The meeting took place in the small conference room due to HVAC construction. All trustees were in attendance in person or via phone or video conferencing.
Board of Trustees meeting: FY 23 officers were unanimously re-elected and consent agenda passed unanimously.
Investment Committee meeting: Investments are getting higher interest rates 2.06% for T Bills. Off setting that is greatly increased costs for chemicals and electricity. Stock market being up means the pension fund is significantly better which impacts the budget positively. The PPRT (Personal Property Replacement Taxes) revenue is also up significantly and is used for capitol projects.
Finance: The State of Illinois has many past due GPSD bills. Still working with utility billing software which would need to interact with IL American Water usage data. GPSD is using Cyber security software.
Operations: There were no violations, no backups. They received a Peak Performance Award for the second year. GPSD is ahead of regulations regarding phosphorus using biological removal – 80% reduction. One of two “screw pumps” went out and they are dealing with it as an internal maintenance project. (They also have a backup pump.) Of note nearby but downstream is the high Kickapoo Creek phosphorus level which is due to farm fields and residential septic systems. Also contributing can be stream erosion. There is a Bradley student summer study going on.
Construction & Planning: new residential connections are up this year. Approved $60,699 change order to a sewer lining project which needed bypass pumping and included unexpected pipe failures.
GPSD will participate in an Illinois watershed study group.
Ameren may want an old landfill site that GPSD owns for a community solar project. However there was discussion about the degraded panels at the end of panel life including heavy metals.
The Audit will be reviewed at the July meeting.
Cheryl Budzinski, Observer
All Trustees attended either in person or virtually. The Investment Committee Meeting report- the $5-6million dollars will be laddered for needed times, but rates are still very low.
The Board of Trustees Meeting had one guest whose volunteer work for the St Vincent de Paul society at a local church led her to ask that the GPSD bills also be sent to renters. Currently only the owners receive the bill from GPSD. But utilities may be the renters’ responsibility. When a notice finally does come to the renter it is a notice of approaching water shutoff and may be hundreds of dollars overdue. GPSD is aware of this and is looking into solutions, but extremely low-income households may not have a computer or internet access for electronic bills. Staff pointed out that GPSD has a link on their website to Low Income Household Water Assistance Program (LIHWAP) which is a partial one-time solution.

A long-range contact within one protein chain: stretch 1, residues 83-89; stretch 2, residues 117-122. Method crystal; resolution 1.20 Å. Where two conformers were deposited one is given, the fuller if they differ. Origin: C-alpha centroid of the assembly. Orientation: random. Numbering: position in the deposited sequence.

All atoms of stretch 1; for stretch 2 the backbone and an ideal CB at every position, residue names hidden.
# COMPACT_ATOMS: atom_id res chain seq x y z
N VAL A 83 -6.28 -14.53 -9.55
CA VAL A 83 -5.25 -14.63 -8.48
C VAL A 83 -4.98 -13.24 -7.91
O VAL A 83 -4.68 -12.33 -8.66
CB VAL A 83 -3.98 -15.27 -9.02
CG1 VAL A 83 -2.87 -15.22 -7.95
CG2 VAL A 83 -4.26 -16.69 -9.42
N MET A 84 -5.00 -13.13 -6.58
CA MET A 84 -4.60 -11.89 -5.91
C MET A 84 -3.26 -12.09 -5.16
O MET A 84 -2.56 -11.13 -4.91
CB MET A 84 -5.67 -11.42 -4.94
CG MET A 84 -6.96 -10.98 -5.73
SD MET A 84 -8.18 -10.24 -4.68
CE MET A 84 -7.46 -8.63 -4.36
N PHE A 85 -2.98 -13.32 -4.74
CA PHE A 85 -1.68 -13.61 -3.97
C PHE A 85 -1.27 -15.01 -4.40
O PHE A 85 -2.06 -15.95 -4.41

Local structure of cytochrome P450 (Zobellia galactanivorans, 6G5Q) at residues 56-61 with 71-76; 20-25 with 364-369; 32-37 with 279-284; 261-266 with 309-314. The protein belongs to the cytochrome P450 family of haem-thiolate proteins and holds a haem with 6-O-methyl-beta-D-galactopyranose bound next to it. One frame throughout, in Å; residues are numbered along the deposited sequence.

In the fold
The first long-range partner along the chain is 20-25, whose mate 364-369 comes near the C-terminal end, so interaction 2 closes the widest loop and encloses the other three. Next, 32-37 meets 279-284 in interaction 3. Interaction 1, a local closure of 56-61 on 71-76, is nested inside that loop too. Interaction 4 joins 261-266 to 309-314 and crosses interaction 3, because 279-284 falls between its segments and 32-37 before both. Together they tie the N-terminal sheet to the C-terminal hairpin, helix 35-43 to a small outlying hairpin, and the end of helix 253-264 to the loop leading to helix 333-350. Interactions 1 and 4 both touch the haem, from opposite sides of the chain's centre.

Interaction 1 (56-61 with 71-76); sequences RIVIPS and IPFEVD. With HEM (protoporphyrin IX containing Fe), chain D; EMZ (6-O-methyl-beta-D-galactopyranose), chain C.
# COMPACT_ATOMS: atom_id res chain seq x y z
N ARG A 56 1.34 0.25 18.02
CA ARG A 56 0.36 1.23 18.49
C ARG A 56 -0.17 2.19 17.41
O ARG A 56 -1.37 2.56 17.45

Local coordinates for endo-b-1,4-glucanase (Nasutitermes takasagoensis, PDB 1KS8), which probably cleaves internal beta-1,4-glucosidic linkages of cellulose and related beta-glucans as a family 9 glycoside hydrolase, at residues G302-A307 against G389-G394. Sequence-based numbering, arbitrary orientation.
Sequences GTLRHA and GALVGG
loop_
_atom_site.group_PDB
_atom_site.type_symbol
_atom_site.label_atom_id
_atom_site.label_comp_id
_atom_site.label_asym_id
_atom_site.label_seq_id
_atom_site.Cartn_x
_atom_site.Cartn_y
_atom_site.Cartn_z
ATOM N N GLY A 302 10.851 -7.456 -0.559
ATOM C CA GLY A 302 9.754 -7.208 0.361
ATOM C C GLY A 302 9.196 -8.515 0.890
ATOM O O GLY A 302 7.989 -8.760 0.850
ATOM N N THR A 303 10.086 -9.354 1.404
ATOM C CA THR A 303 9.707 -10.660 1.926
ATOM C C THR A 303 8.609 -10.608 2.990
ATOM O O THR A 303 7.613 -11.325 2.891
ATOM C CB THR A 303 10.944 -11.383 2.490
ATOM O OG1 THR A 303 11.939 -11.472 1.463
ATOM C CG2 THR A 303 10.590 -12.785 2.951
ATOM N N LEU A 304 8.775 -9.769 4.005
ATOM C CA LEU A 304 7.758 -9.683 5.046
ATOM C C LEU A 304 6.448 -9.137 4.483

· The public hearing on the 2022-23 Budget will be on Tuesday April 18. Afterwards the trustees will vote on the budget. Fuel and chemical expenses are much higher now which is reflected in the budget.
· Two employees were promoted from within to new positions and two interns are budgeted.
· GPSD has applied for a FEMA BRIC grant to cover 70% of their Levee Improvements Project. The project involves changing the height and slope of the levee which surrounds the GPSD plant, relocation of the maintenance garage, Kickapoo Interceptor Control Structure, and Effluent Channel Control Structure. This project is needed to meet the FEMA requirement for a 100-year flood event. Flooding has increased and on one occasion when the river reached 29 feet, employees had to take a boat to get to the plant.
· There were no overflows in February in the GPSD system. There was one combined sewer discharge on February 16 with .73inches of rain in the city owned combined water/sewer system.
· There were no sanitary sewer backups in February within the District-owned sanitary sewer collection system.
· A six-year generator maintenance agreement was approved to maximize the service life of their emergency standby generators.
· Trustees thanked staff for participation in an ongoing national sewage tracking project described in a Saturday March 12 Peoria Journal Star article: Sewage might track down next COVID-19 outbreak (by Leslie Renken) https://peoriajournalstar-il.newsmemory.com?selDate=20220312&goTo=A01&artid=3
Cheryl Budzinski, Observer
GPSD Trustees participated in person and online. That option was open to the public also. Staff and Trustees were welcoming to have an Observer.
Their website was very helpful finding the location, time, date, how to participate online or in person. Also from their website https://www.gpsd.org/
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